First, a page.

How To Date A Marshall Amp

Marshall amplifiers made hard rock possible. While Fender and Vox amps have their place in moving electrified guitar forward, the creations of Jim Marshall fostered an entirely new sound and allowed guitarists to fill stadiums with it. Marshall amps had such precedent-setting wattage and tone that their history can hardly be separated from the history of rock itself.

We recently wrote an article detailing that rich history (which you can read here), but for those simply looking to figure out how old their Marshall amp is, we offer this shortcut. The guide below will help you quickly and clearly date Marshall amps and cabinets, without us waxing poetic about their influence.

Click here to skip directly to information on Marshall serial numbers.

Before we begin, a few caveats:

  • Marshall model numbers look like years. If your amp says Model 1986 on the inside, that does not mean it was made in 1986. This is probably the biggest area of confusion when dating Marshall amps.

  • True serial numbers weren't really used by Marshall until July 1969, so specimens made prior to that can only be accurately dated to a fuzzy span of several years.

  • All Marshall amps originally came with Celestion speakers, so in cases where the speakers are original, speaker date codes can be used to date earlier amps.

  • Marshall cabinets didn't officially include serial numbers until October 1992. As a result, dating cabs can be more art than science.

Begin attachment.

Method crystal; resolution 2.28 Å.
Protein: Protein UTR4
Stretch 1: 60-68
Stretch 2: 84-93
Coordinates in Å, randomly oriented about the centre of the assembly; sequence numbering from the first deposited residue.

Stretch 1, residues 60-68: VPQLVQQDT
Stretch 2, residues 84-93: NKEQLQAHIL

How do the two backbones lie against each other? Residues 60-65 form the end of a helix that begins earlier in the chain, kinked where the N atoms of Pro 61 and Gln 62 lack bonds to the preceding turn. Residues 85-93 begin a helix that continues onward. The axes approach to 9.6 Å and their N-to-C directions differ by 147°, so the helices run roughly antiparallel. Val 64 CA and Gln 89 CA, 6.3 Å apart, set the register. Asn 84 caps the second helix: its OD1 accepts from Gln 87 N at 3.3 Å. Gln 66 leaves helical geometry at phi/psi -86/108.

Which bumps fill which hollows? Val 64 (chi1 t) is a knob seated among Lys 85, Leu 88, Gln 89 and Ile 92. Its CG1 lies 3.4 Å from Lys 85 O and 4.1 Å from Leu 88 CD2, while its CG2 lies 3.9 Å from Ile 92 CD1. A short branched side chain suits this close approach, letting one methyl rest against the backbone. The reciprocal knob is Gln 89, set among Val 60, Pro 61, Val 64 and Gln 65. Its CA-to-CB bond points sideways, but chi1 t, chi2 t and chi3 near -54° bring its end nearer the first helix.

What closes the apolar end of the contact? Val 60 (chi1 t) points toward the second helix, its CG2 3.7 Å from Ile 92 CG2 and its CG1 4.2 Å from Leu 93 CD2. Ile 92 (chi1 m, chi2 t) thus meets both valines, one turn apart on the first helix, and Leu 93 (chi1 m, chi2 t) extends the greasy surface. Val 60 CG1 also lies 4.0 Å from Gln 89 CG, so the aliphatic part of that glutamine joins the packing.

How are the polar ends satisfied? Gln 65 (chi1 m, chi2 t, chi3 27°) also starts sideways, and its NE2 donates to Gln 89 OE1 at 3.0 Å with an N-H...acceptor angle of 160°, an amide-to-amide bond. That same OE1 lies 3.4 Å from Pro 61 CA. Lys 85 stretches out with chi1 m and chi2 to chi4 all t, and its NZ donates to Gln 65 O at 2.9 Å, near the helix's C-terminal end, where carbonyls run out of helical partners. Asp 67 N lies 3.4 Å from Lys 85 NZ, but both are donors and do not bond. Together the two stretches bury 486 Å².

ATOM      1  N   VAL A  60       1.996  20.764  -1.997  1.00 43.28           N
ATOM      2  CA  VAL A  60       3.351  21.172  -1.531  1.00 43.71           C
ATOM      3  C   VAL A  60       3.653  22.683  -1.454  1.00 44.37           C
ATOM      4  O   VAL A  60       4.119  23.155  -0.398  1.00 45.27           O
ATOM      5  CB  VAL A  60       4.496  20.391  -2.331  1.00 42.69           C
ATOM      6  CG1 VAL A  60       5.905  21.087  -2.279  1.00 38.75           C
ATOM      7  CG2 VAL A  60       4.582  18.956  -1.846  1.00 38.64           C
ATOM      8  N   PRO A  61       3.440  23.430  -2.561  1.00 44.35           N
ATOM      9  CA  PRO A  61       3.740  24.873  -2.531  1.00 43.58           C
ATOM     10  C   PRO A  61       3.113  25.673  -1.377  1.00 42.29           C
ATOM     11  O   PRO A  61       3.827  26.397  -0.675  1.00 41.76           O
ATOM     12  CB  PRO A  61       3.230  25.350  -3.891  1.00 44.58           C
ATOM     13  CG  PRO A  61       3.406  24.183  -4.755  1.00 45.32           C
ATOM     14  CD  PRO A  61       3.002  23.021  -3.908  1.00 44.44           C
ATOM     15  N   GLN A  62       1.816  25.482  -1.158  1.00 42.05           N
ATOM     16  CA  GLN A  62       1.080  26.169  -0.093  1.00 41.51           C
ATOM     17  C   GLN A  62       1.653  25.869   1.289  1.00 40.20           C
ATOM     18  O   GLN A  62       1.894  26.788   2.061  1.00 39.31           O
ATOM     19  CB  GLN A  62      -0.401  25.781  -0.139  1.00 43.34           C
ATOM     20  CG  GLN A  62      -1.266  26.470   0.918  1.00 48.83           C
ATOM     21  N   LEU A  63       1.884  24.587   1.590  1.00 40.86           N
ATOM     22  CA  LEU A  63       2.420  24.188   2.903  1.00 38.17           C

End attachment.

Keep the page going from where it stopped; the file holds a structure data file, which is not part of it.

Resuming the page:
The best approach is to cross-reference the serial number with known features for the model during different eras and the personal account of previous owners. Getting the correct year is one thing, but getting the story behind an amp is the fun part. The guide for that is much simpler: be nice, ask questions, offer beer.

Marshall Amps By Series

If you have absolutely no idea whether your Marshall is old or new, a good place to start is the model name or series. This will give you an approximate idea of the era during which your amp was manufactured. It's also one more piece of evidence to pair with the serial number to corroborate the actual year.

The first Marshall amps were made in England starting in 1962. Production has continued there uninterrupted through today, though some lower-priced models are now made in China, India or Korea, depending on the series.

JTM-45 Models: 1962 - 1966
Bluesbreaker Combos: 1964 - 1972
Four-Digit Models (no series): 1965 - 1981
JCM 600 Series: 1997 - 1999
JCM 800 Series: 1981 - 1991
JCM 900 Series: 1990 - 1998
JCM 2000 Series: 1998 - 2008
Silver Jubilee Series: 1987 - 1989
30th Anniversary Series: 1992 - 1999
JTM Series: 1995 - 1998
35th Anniversary Series: 1997 only